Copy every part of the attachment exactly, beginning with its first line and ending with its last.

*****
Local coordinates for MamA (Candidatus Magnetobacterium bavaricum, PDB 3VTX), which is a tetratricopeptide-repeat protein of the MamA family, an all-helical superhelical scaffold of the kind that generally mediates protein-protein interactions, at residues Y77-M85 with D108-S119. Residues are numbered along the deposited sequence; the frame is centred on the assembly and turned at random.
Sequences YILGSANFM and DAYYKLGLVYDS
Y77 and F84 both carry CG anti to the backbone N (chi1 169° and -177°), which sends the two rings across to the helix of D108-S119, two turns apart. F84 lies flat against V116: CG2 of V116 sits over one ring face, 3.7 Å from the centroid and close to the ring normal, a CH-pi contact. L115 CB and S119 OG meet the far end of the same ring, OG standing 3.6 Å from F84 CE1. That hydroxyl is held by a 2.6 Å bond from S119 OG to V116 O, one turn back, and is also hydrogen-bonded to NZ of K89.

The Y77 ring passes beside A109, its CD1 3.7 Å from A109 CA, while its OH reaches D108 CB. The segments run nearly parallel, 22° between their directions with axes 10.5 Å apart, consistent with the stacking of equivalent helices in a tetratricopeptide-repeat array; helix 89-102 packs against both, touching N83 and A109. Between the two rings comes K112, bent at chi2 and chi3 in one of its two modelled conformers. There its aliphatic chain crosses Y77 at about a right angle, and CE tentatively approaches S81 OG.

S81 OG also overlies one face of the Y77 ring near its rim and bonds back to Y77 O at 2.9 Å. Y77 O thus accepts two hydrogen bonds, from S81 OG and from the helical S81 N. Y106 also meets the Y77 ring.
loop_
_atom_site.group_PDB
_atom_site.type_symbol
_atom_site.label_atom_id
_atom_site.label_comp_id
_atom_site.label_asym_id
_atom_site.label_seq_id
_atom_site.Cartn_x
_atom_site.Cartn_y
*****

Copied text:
Local coordinates for MamA (Candidatus Magnetobacterium bavaricum, PDB 3VTX), which is a tetratricopeptide-repeat protein of the MamA family, an all-helical superhelical scaffold of the kind that generally mediates protein-protein interactions, at residues Y77-M85 with D108-S119. Residues are numbered along the deposited sequence; the frame is centred on the assembly and turned at random.
Sequences YILGSANFM and DAYYKLGLVYDS
Y77 and F84 both carry CG anti to the backbone N (chi1 169° and -177°), which sends the two rings across to the helix of D108-S119, two turns apart. F84 lies flat against V116: CG2 of V116 sits over one ring face, 3.7 Å from the centroid and close to the ring normal, a CH-pi contact. L115 CB and S119 OG meet the far end of the same ring, OG standing 3.6 Å from F84 CE1. That hydroxyl is held by a 2.6 Å bond from S119 OG to V116 O, one turn back, and is also hydrogen-bonded to NZ of K89.

The Y77 ring passes beside A109, its CD1 3.7 Å from A109 CA, while its OH reaches D108 CB. The segments run nearly parallel, 22° between their directions with axes 10.5 Å apart, consistent with the stacking of equivalent helices in a tetratricopeptide-repeat array; helix 89-102 packs against both, touching N83 and A109. Between the two rings comes K112, bent at chi2 and chi3 in one of its two modelled conformers. There its aliphatic chain crosses Y77 at about a right angle, and CE tentatively approaches S81 OG.

S81 OG also overlies one face of the Y77 ring near its rim and bonds back to Y77 O at 2.9 Å. Y77 O thus accepts two hydrogen bonds, from S81 OG and from the helical S81 N. Y106 also meets the Y77 ring.
loop_
_atom_site.group_PDB
_atom_site.type_symbol
_atom_site.label_atom_id
_atom_site.label_comp_id
_atom_site.label_asym_id
_atom_site.label_seq_id
_atom_site.Cartn_x
_atom_site.Cartn_y